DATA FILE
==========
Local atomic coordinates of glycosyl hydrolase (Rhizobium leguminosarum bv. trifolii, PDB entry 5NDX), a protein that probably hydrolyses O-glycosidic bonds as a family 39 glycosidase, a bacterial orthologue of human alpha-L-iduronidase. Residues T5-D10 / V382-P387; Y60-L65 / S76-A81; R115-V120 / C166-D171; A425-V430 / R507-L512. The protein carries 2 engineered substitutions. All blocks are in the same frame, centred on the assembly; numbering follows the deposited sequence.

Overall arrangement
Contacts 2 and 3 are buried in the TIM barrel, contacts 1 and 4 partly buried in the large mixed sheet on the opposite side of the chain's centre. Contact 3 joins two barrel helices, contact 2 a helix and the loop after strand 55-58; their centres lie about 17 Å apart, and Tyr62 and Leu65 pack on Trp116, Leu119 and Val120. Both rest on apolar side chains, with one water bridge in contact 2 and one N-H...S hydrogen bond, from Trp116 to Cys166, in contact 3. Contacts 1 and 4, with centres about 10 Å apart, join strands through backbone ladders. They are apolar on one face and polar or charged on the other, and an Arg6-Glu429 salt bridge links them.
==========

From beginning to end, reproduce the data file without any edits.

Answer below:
Local atomic coordinates of glycosyl hydrolase (Rhizobium leguminosarum bv. trifolii, PDB entry 5NDX), a protein that probably hydrolyses O-glycosidic bonds as a family 39 glycosidase, a bacterial orthologue of human alpha-L-iduronidase. Residues T5-D10 / V382-P387; Y60-L65 / S76-A81; R115-V120 / C166-D171; A425-V430 / R507-L512. The protein carries 2 engineered substitutions. All blocks are in the same frame, centred on the assembly; numbering follows the deposited sequence.

Overall arrangement
Contacts 2 and 3 are buried in the TIM barrel, contacts 1 and 4 partly buried in the large mixed sheet on the opposite side of the chain's centre. Contact 3 joins two barrel helices, contact 2 a helix and the loop after strand 55-58; their centres lie about 17 Å apart, and Tyr62 and Leu65 pack on Trp116, Leu119 and Val120. Both rest on apolar side chains, with one water bridge in contact 2 and one N-H...S hydrogen bond, from Trp116 to Cys166, in contact 3. Contacts 1 and 4, with centres about 10 Å apart, join strands through backbone ladders. They are apolar on one face and polar or charged on the other, and an Arg6-Glu429 salt bridge links them.